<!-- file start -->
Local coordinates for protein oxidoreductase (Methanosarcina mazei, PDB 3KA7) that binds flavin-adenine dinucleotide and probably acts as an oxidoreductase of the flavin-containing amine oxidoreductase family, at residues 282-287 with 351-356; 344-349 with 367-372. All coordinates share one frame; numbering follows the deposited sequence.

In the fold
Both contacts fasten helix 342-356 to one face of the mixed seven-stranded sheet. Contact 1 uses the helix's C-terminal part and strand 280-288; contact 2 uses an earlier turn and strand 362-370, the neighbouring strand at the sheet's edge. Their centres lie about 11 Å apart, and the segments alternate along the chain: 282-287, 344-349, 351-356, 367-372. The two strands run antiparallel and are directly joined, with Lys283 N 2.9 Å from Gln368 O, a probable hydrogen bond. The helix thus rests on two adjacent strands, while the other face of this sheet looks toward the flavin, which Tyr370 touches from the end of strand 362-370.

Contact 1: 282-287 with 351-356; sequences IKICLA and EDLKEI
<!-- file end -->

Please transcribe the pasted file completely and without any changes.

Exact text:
Local coordinates for protein oxidoreductase (Methanosarcina mazei, PDB 3KA7) that binds flavin-adenine dinucleotide and probably acts as an oxidoreductase of the flavin-containing amine oxidoreductase family, at residues 282-287 with 351-356; 344-349 with 367-372. All coordinates share one frame; numbering follows the deposited sequence.

In the fold
Both contacts fasten helix 342-356 to one face of the mixed seven-stranded sheet. Contact 1 uses the helix's C-terminal part and strand 280-288; contact 2 uses an earlier turn and strand 362-370, the neighbouring strand at the sheet's edge. Their centres lie about 11 Å apart, and the segments alternate along the chain: 282-287, 344-349, 351-356, 367-372. The two strands run antiparallel and are directly joined, with Lys283 N 2.9 Å from Gln368 O, a probable hydrogen bond. The helix thus rests on two adjacent strands, while the other face of this sheet looks toward the flavin, which Tyr370 touches from the end of strand 362-370.

Contact 1: 282-287 with 351-356; sequences IKICLA and EDLKEI